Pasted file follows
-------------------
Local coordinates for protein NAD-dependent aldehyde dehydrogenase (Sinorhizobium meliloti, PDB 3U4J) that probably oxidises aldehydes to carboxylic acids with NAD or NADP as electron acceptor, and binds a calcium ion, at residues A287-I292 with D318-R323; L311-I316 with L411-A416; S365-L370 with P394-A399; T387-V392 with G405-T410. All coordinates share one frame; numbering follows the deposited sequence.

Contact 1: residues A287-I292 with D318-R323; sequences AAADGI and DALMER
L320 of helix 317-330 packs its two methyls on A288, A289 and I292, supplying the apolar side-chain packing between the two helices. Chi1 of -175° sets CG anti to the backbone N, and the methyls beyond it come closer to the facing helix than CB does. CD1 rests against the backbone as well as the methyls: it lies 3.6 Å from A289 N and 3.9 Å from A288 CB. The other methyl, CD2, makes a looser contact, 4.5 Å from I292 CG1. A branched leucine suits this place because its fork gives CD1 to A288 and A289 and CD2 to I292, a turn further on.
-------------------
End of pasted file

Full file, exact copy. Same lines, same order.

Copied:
Local coordinates for protein NAD-dependent aldehyde dehydrogenase (Sinorhizobium meliloti, PDB 3U4J) that probably oxidises aldehydes to carboxylic acids with NAD or NADP as electron acceptor, and binds a calcium ion, at residues A287-I292 with D318-R323; L311-I316 with L411-A416; S365-L370 with P394-A399; T387-V392 with G405-T410. All coordinates share one frame; numbering follows the deposited sequence.

Contact 1: residues A287-I292 with D318-R323; sequences AAADGI and DALMER
L320 of helix 317-330 packs its two methyls on A288, A289 and I292, supplying the apolar side-chain packing between the two helices. Chi1 of -175° sets CG anti to the backbone N, and the methyls beyond it come closer to the facing helix than CB does. CD1 rests against the backbone as well as the methyls: it lies 3.6 Å from A289 N and 3.9 Å from A288 CB. The other methyl, CD2, makes a looser contact, 4.5 Å from I292 CG1. A branched leucine suits this place because its fork gives CD1 to A288 and A289 and CD2 to I292, a turn further on.